A pair of recent studies resulting from Duke University researchers’ work in New Zealand have found that children with mental health issues are more likely to experience poorer physical health in adulthood, suggesting that improved mental healthcare for youth can potentially prevent diseases later in life and thereby lower overall societal healthcare costs.
One study, published last week by JAMA Psychiatry, was based on health and wellbeing monitoring of New Zealanders born in 1972-73, from birth to past the age of 45. Individuals with mental health issues, including anxiety, depression, substance use disorder and/or schizophrenia, were found to age at a faster pace and present declines in sensory, motor and cognitive functions.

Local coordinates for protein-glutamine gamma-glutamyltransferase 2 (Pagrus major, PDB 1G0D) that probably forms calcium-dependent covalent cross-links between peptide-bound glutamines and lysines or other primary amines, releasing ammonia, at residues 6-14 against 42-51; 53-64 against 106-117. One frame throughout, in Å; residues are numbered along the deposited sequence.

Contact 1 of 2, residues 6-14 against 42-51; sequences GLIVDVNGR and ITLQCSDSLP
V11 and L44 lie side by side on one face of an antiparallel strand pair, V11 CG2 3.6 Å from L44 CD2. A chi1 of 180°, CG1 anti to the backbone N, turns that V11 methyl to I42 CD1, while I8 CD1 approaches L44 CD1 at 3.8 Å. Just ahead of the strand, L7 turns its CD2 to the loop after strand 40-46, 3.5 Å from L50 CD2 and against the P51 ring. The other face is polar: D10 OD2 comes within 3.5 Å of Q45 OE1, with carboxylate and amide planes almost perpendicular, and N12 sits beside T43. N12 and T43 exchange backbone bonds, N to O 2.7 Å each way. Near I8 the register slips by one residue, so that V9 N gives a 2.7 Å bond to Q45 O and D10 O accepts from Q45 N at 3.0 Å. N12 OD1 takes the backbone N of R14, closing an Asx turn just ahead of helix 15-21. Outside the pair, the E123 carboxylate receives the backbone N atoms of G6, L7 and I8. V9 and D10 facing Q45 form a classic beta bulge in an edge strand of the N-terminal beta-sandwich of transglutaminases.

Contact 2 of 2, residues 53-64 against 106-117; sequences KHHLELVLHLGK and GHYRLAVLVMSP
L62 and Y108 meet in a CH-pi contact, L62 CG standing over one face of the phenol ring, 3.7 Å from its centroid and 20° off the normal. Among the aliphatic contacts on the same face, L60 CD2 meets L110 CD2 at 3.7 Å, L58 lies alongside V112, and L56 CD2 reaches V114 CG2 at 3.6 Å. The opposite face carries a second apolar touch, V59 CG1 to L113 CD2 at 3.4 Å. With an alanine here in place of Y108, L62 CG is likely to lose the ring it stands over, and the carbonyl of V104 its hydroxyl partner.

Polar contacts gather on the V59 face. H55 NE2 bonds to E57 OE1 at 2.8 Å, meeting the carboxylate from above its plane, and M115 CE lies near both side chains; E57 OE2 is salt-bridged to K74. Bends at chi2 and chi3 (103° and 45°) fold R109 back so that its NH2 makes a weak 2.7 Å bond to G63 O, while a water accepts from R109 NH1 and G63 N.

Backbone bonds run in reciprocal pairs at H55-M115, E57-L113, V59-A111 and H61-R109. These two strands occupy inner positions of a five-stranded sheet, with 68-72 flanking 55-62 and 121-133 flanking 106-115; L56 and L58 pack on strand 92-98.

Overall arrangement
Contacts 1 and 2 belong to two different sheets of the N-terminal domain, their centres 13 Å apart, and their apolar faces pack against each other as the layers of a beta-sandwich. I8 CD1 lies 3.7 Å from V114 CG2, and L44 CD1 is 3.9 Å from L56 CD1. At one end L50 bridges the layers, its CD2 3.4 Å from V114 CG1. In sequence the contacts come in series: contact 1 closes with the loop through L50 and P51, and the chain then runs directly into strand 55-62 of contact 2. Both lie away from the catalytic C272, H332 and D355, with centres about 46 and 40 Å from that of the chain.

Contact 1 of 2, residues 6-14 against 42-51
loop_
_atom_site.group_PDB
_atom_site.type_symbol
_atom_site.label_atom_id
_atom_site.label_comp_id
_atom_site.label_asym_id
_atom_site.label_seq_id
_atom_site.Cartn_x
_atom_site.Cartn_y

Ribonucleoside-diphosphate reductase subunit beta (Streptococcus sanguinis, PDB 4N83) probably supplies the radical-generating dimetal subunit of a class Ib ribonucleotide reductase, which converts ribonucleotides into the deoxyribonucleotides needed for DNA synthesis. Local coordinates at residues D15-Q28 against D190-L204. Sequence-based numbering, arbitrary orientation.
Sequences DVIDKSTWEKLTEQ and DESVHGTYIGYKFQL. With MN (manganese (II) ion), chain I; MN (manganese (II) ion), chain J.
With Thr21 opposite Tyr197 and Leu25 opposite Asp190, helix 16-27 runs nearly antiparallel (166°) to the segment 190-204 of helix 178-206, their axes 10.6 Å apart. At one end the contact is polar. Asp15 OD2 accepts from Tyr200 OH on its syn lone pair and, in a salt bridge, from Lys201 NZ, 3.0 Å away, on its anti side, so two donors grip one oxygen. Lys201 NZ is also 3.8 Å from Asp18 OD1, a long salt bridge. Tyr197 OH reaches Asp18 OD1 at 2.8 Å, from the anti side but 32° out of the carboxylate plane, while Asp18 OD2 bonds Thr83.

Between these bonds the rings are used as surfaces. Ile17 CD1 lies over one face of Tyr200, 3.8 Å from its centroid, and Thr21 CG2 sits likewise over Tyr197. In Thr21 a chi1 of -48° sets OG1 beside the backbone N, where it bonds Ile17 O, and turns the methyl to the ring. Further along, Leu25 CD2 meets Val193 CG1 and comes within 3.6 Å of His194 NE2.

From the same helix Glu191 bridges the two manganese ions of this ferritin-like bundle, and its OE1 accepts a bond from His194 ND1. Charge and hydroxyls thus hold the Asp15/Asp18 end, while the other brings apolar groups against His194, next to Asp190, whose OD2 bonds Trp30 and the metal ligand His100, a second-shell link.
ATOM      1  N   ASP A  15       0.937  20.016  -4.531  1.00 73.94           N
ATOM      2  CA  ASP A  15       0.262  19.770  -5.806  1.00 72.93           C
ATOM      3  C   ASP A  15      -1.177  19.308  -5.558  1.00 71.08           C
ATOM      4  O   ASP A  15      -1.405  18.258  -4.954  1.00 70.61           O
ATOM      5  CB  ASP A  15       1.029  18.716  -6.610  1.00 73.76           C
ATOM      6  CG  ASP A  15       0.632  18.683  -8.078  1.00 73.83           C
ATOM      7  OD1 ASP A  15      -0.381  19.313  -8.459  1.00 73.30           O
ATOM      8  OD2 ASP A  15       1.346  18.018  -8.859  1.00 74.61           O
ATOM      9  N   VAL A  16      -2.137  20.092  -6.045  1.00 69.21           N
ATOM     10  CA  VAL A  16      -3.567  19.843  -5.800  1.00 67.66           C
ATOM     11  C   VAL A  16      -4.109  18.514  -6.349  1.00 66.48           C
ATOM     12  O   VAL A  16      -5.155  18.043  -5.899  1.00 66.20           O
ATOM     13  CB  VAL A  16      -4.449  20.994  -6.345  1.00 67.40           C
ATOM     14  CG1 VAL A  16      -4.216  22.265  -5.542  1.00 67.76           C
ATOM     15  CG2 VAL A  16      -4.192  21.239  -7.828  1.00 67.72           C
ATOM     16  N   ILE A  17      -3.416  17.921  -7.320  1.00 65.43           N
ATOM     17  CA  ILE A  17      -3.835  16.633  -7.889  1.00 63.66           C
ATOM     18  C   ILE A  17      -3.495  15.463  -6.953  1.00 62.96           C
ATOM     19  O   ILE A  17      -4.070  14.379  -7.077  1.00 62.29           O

A second study, published on JAMA Network Open in January, was based on a review of medical records of 2.3 million New Zealanders, ages 10-60, between 1988 and 2018. Similarly, researchers in this study found that patients with early-life mental health issues had more hospitalizations for physical issues, more time spent in hospitals and higher total healthcare costs as adults.
“Investing more resources in treating young people’s mental health problems is a window of opportunity to prevent future physical diseases in older adults,” Terrie Moffitt, a professor of psychology and neuroscience at Duke and an author on both studies, said in a news release. “Young people with mental health problems go on to become very costly medical patients in later life.”